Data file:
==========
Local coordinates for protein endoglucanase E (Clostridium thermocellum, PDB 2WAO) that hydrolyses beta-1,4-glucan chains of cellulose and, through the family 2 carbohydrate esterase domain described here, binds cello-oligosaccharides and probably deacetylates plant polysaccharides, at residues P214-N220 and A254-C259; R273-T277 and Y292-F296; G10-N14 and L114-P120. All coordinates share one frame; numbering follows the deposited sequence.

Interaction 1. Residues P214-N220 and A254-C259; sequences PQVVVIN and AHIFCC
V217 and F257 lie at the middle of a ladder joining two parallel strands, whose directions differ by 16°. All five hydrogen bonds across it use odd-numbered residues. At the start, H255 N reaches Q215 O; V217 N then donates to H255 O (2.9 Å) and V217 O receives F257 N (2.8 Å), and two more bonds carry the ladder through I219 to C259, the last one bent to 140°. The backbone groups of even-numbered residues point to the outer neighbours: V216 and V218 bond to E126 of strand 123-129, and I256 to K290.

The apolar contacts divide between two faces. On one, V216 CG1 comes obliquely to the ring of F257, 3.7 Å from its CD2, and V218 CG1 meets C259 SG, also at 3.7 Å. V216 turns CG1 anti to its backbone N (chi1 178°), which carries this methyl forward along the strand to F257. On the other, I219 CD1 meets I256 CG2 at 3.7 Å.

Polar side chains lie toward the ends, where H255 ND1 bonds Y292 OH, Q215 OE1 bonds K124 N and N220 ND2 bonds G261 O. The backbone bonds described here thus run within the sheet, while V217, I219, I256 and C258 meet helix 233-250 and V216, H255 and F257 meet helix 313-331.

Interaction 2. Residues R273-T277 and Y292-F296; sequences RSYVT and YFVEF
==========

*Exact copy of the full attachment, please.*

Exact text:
Local coordinates for protein endoglucanase E (Clostridium thermocellum, PDB 2WAO) that hydrolyses beta-1,4-glucan chains of cellulose and, through the family 2 carbohydrate esterase domain described here, binds cello-oligosaccharides and probably deacetylates plant polysaccharides, at residues P214-N220 and A254-C259; R273-T277 and Y292-F296; G10-N14 and L114-P120. All coordinates share one frame; numbering follows the deposited sequence.

Interaction 1. Residues P214-N220 and A254-C259; sequences PQVVVIN and AHIFCC
V217 and F257 lie at the middle of a ladder joining two parallel strands, whose directions differ by 16°. All five hydrogen bonds across it use odd-numbered residues. At the start, H255 N reaches Q215 O; V217 N then donates to H255 O (2.9 Å) and V217 O receives F257 N (2.8 Å), and two more bonds carry the ladder through I219 to C259, the last one bent to 140°. The backbone groups of even-numbered residues point to the outer neighbours: V216 and V218 bond to E126 of strand 123-129, and I256 to K290.

The apolar contacts divide between two faces. On one, V216 CG1 comes obliquely to the ring of F257, 3.7 Å from its CD2, and V218 CG1 meets C259 SG, also at 3.7 Å. V216 turns CG1 anti to its backbone N (chi1 178°), which carries this methyl forward along the strand to F257. On the other, I219 CD1 meets I256 CG2 at 3.7 Å.

Polar side chains lie toward the ends, where H255 ND1 bonds Y292 OH, Q215 OE1 bonds K124 N and N220 ND2 bonds G261 O. The backbone bonds described here thus run within the sheet, while V217, I219, I256 and C258 meet helix 233-250 and V216, H255 and F257 meet helix 313-331.

Interaction 2. Residues R273-T277 and Y292-F296; sequences RSYVT and YFVEF